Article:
I will do a separate post on our safari adventure in the Ngorogoro Crater which we experienced on Sunday, November 13, but wanted to do a separate post with some of the iPhone footage we took while there. All of the animals were specular, but I especially enjoy the videos of the lions (that roar vibrated in our chests), the zebras, and the ostriches. They were so close to us we could have touched them! Animals are amazing and I hope you enjoy!
Beautiful zebras on their way to the watering hole; they are one of my favourite animals to watch.
A magnificent, happy bull elephant makes his way to the watering hole. We watched him come down from the mountains and he crossed right in front of our vehicle.
A male and two female lions. We were watching them sleep when one female approached the male and this amazing roar happened. The shunned female sauntered away and laid down by herself while the male marked his territory by peeing on the second female who barely lifted her head through all the commotion. Amazing!
Many hippos in the hippo pool. What appear as rocks are this dangerous animal. Hippos are the second largest killer of women in Africa. Mosquitos are the first. Women are responsible to gather water in the early morning hours and are often attacked by these ferocious beasts.
Olivia wanted an ostrich. I couldn’t believe how many we saw in the Ngorogoro Crater! This one was close enough to touch, and I was nervous it might try to peck us through the window!
We acquired a second-hand Go-Pro camera from my brother this year, and the kids have been having a lot of fun with it. When we went camping in Tatamagouche last week, we mounted it on the front of our canoe as we explored the tidal French River in Tatamagouche. At around 2:20, you will see footage of our bald eagle, “Joe”. Thank you to our son, Alex, for editing all the footage to make this five minute clip. Swansburgs, this one is for you!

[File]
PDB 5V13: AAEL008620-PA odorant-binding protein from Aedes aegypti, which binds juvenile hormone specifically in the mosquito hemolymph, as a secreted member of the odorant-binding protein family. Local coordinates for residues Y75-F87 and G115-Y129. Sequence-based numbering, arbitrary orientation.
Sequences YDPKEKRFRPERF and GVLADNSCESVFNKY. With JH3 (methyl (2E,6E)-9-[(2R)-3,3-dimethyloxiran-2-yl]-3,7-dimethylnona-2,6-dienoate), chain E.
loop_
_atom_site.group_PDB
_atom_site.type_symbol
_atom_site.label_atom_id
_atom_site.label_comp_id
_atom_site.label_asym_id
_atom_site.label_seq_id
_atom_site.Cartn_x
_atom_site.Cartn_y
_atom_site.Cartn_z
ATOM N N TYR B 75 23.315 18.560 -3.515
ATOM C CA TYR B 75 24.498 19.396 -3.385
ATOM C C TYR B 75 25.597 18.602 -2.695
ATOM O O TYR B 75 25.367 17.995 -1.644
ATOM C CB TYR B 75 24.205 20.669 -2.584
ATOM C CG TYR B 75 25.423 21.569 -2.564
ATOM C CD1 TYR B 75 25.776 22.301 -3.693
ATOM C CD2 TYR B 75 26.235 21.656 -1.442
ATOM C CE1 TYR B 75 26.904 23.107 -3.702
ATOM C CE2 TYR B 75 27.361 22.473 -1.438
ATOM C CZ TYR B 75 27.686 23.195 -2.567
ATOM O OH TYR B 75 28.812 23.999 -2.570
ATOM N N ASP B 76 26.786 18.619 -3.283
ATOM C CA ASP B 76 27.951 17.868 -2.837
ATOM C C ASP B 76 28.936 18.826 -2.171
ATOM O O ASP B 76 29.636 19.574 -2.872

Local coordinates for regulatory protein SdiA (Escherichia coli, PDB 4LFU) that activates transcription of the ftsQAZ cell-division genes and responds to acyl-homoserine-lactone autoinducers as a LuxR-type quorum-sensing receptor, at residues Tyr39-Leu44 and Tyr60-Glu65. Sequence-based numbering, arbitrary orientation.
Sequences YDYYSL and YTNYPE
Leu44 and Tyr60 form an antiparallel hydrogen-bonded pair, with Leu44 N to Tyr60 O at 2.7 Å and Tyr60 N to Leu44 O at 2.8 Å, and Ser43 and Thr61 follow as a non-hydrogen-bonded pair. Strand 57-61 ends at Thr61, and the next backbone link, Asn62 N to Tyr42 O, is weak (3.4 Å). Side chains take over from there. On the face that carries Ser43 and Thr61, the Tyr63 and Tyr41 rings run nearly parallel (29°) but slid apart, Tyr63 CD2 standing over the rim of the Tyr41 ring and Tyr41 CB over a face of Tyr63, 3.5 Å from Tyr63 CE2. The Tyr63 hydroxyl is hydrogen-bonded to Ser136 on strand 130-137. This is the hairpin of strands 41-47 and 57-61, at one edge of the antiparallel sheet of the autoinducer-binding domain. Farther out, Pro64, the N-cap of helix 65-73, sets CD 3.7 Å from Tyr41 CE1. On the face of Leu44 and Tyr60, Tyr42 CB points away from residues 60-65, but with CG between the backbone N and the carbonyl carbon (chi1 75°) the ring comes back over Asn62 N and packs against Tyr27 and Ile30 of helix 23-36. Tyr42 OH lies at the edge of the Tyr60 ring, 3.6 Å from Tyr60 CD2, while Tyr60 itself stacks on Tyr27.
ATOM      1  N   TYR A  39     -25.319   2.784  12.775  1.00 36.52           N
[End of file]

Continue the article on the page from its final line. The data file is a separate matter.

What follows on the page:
Enough about me – we’ve had some other awards around this house lately. Sarah had her highland dance medal tests last week and earned a “Highly Commended” in both the pre-bronze and bronze categories; the highest level awarded. All four children came home with medals or trophies at the curling banquet; we were especially proud when Evan won a main award for participation, co-operations and sportsmanship. Last month, Sarah, Alex & Olivia had successful performances in the Truro Music Festival, participating in piano, voice & trumpet categories, earning a number of red and blue ribbons. Alex was asked to sing his folk song, “The Nova Scotian Diet” in the final concert and after his performance presented his music teacher, Chella Henderson, with flowers as she was acknowledged for her many years of teaching in the Truro area. (She was my music teacher growing up too!)
Yesterday, I was startled to realize, was six weeks until Christmas Eve.
One of our favourite Christmas traditions is seeing a performance of “The Nutcracker” ballet. This year’s production by Truro Dance Academy will take place on December 7th and 8th. We have two ballerinas participating for their first time: Olivia as a field mouse and Sarah as an attendant to the Sugar Plum Fairy. 🙂
The 2013 Convocation Ceremony at my campus of the Nova Scotia Community College (NSCC) fell on June 21st, which is National Aboriginal Day. In my opinion, Convocation is the most special day of the year – the day staff & students work so hard toward for two years (or more). This year’s ceremony was extra special for me for a couple of reasons: (1) It was my first Convocation ceremony at Pictou Campus; and (2) our son Alex sang “O Canada” at the beginning of the ceremony in English, Mi’kmaq, French, and American Sign Language. He was accompanied on piano by fellow faculty member, Kirby Coolen. (Who also happens to be Alex’s godmother’s first cousin – it’s always a small world in Nova Scotia!)
Today I came across the webcast and I thought I would share it. Alex’s O Canada begins about eight-minutes in.